Saturday, January 17, 2009


Okay, so the picture I posted of the dead jellyfish on the beach has been bothering me. I wanted to know what kind it was, so Kaitlyn and I just finished doing some research online and we're pretty sure that it is called a pelagia noctiluca or mauve stinger. Apparently the Mediterranean coastlines have been invaded by these fasinating creatures. According to newspaper articles throughout the resort areas of the Mediterranean the problem has been present for eight consecutive years. A lot of people have been stung my these jellyfish whose sting can be painful if not treated. Along a 10-mile stretch of the French coastline on 24 July 2008 they had 500 calls to the emergancy center in one week for treatment of jellyfish stings. The jellyfish look so harmless, but if you've watched Disney's FINDING NEMO we all know they can cause harm and aren't so harmless. Once again here is the fasinating picture of a beached jellyfish, a pelagia noctiluca or mauve stinger.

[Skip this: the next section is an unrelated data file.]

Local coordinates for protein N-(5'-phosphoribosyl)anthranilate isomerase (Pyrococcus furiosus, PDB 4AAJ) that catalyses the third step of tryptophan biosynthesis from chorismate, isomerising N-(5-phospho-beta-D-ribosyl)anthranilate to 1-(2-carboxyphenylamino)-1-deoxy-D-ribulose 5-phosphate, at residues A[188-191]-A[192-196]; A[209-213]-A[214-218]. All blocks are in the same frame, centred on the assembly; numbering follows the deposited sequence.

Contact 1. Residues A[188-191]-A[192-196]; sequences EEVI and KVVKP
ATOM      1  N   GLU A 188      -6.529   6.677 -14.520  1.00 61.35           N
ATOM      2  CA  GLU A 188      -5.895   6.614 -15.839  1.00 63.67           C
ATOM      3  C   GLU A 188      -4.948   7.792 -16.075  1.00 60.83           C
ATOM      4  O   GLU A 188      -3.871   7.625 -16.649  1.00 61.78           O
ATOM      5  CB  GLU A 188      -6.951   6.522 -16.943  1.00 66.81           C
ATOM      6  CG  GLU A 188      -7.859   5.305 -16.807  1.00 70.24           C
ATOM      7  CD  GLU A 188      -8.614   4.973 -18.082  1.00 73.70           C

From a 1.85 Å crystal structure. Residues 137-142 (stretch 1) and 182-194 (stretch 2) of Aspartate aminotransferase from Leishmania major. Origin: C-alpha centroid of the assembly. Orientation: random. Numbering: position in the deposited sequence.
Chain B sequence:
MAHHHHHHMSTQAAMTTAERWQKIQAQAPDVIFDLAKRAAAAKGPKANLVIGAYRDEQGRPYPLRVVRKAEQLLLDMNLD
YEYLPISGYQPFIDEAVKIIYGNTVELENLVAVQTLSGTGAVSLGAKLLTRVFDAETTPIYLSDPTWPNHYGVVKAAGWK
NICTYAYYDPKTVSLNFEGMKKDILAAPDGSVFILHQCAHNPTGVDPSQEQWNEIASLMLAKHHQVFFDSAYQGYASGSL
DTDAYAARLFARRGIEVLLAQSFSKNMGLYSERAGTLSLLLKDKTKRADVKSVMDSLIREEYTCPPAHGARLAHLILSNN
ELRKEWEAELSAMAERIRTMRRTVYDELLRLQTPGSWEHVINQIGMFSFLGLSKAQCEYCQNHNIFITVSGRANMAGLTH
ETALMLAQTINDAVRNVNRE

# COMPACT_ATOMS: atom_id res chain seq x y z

Here is an article from THE RIVIERA TIMES ONLINE dated 17 January 2009

Pelagia noctiluca on the Côte d'Azur
Some facts about the jellyfish shoal from Italy still present on the beaches
Pelagia noctiluca in port of Cap d’AilPhotograph by Claire LathburyHundreds of Pelagia noctiluca jellyfish that swept in on a current from Italy at the weekend are still present on the Côte d’Azur, with many beaches still flying their orange flags to indicate the presence of the “mauve stinger”. Although their sting is not venomous to humans, they have in some rare cases led to severe allergic reactions so are best avoided by bathers. They generally leave a whip-lash-like scar on the body, with the sting being felt on impact. It later becomes very itchy and blisters.The word Pelagia in Greek means “of the sea” while nocti stands for night and luca means light. The name refers to the organism’s ability to glow in the dark when it’s disturbed. The Pelagia noctiluca is very common in warm or temperate waters, including the Mediterraneum, the Red Sea and Atlantic ocean, and while it lives mainly in open waters it is often carried by currents nearer the coast. Shoals of 45 kilometres in length, involving thousands, are not uncommon.

1 comment:

Sandra said...

When I visited Florida once. They had the most beautiful purple/blue half circle jelly fish thingy (dying on the beaches from the tide going back out) I ever saw and have never seen since. :)